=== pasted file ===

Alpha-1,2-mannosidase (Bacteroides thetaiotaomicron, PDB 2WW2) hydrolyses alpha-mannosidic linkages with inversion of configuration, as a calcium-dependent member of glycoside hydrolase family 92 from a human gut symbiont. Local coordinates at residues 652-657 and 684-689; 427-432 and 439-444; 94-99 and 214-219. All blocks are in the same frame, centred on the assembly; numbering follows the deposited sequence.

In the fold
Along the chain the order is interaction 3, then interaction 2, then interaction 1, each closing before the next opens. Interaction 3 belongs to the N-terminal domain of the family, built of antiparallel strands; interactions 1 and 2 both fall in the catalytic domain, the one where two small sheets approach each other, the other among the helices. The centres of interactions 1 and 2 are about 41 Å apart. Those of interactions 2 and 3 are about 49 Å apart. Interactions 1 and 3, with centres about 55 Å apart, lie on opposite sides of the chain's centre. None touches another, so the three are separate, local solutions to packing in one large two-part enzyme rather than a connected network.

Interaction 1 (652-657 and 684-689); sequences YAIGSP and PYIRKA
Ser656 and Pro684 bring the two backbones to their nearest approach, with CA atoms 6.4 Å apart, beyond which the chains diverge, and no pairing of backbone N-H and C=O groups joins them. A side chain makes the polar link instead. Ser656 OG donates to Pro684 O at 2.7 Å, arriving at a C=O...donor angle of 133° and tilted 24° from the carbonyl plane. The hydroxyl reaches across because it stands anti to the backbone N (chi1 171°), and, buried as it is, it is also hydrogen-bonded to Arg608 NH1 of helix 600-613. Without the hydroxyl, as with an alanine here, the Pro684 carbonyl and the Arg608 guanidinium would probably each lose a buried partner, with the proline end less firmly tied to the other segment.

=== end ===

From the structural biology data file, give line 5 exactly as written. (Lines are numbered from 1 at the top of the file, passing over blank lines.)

Ser656 and Pro684 bring the two backbones to their nearest approach, with CA atoms 6.4 Å apart, beyond which the chains diverge, and no pairing of backbone N-H and C=O groups joins them. A side chain makes the polar link instead. Ser656 OG donates to Pro684 O at 2.7 Å, arriving at a C=O...donor angle of 133° and tilted 24° from the carbonyl plane. The hydroxyl reaches across because it stands anti to the backbone N (chi1 171°), and, buried as it is, it is also hydrogen-bonded to Arg608 NH1 of helix 600-613. Without the hydroxyl, as with an alanine here, the Pro684 carbonyl and the Arg608 guanidinium would probably each lose a buried partner, with the proline end less firmly tied to the other segment.